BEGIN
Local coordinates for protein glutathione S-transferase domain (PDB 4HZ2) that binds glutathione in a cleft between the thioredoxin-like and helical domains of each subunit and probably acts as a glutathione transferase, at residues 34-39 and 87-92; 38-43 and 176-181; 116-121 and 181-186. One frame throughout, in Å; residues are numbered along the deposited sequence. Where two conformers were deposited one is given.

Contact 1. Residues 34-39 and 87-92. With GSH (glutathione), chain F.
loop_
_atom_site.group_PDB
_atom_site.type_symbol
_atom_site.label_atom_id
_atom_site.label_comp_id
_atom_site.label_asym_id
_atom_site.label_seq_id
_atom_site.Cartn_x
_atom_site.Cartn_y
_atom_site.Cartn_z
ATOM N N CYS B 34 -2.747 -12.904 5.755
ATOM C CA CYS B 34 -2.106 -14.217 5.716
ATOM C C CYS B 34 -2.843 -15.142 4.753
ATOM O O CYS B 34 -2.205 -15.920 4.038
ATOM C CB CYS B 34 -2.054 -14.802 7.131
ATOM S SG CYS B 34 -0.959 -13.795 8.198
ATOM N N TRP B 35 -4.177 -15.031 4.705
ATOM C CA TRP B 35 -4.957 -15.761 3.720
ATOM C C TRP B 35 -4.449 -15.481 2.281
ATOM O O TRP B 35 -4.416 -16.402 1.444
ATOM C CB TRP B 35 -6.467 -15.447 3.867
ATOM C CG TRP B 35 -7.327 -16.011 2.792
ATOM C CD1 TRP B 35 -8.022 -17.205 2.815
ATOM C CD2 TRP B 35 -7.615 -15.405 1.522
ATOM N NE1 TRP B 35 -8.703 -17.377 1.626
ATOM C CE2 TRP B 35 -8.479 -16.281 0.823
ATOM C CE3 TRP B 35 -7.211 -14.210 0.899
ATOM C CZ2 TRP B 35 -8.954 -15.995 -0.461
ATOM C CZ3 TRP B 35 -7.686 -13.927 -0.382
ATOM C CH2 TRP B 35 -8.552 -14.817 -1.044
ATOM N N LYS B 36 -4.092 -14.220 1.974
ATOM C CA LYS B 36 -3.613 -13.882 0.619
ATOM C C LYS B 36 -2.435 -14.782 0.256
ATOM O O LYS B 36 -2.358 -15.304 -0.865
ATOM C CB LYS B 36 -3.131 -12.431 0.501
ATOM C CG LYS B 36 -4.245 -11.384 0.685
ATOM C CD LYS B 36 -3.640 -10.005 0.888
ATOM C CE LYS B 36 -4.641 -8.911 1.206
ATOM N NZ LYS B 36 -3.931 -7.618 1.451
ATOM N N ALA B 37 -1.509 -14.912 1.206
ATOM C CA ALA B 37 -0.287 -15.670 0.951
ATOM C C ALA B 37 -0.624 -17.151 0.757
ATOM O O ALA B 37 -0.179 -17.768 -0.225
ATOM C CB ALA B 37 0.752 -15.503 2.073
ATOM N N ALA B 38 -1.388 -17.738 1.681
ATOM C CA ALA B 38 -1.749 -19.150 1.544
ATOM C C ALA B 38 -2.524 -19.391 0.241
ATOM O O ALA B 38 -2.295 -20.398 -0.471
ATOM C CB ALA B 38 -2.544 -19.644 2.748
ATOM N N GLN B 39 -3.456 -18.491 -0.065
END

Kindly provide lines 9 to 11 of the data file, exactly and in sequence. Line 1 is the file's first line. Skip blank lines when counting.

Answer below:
_atom_site.label_seq_id
_atom_site.Cartn_x
_atom_site.Cartn_y